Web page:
Last Tuesday, Spirit Airlines removed four passengers, reportedly of Middle Eastern descent, from a flight out of Baltimore-Washington International Thurgood Airport after a witness reported suspicious activity. Details of the “suspicious  activity” emerged later; the Middle Eastern passenger had reportedly been watching a news report on the phone.

Last Wednesday, US citizens from Philadelphia Maher Khalil and Anas Ayyad were asked to step aside before boarding a Southwest flight at Chicago Midway airport. A fellow passenger had heard them speaking Arabic and complained to staff of being afraid to fly on the same aircraft. They were questioned by police.


RELATED: Q&A: ‘Muslim minorities are first victims of terror’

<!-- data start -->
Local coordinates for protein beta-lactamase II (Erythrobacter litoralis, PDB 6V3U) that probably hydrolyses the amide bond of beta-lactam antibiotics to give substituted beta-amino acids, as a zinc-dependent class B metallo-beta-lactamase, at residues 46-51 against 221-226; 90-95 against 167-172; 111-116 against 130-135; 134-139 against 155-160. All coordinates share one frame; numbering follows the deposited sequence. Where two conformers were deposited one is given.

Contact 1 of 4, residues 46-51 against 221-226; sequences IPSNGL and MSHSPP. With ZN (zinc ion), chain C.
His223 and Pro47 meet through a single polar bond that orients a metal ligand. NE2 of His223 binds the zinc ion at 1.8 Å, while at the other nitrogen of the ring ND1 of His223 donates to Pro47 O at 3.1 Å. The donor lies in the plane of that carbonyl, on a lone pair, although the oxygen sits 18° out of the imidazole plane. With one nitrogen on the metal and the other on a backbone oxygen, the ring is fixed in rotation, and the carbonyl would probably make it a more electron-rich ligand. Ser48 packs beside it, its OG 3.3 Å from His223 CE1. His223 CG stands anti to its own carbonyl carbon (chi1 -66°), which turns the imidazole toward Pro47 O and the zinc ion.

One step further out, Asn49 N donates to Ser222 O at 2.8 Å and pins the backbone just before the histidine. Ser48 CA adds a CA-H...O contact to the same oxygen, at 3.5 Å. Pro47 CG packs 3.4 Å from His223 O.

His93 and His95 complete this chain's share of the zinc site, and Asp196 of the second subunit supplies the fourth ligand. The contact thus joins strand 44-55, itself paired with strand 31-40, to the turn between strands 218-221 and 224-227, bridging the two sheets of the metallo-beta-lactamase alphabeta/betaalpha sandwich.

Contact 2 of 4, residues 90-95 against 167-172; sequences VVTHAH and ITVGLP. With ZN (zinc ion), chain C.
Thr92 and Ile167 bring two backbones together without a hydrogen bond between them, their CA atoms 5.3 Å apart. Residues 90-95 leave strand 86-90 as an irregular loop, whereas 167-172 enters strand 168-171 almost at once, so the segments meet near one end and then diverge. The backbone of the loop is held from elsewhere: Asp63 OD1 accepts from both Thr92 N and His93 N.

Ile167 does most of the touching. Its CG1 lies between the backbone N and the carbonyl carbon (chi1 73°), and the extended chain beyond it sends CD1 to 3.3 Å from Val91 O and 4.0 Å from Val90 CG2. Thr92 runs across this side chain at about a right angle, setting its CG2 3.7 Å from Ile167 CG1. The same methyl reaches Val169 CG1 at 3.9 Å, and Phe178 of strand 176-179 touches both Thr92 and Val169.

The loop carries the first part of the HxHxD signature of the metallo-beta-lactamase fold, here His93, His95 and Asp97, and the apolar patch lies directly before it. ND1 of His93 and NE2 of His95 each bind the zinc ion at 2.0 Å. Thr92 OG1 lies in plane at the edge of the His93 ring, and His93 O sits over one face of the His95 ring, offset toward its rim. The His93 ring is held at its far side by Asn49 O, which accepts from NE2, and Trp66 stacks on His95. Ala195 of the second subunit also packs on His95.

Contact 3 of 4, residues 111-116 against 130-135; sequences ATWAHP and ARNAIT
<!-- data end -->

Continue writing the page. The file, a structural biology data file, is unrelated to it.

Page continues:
Also last Wednesday, six Muslim passengers were removed from a second Southwest flight – also travelling from Chicago, reportedly because of a dispute over a seating arrangement.

“We’re witnessing an increase in these kinds of reports,” Ibrahim Hooper, spokesman for the Council on American Relations (CAIR), told Al Jazeera. “It’s part of an overall rise in anti-Muslim sentiment following the Paris attacks.

“We’re getting a lot of reports from individuals who say they are fearful of travelling. Some Muslims are even concerned about leaving their homes.”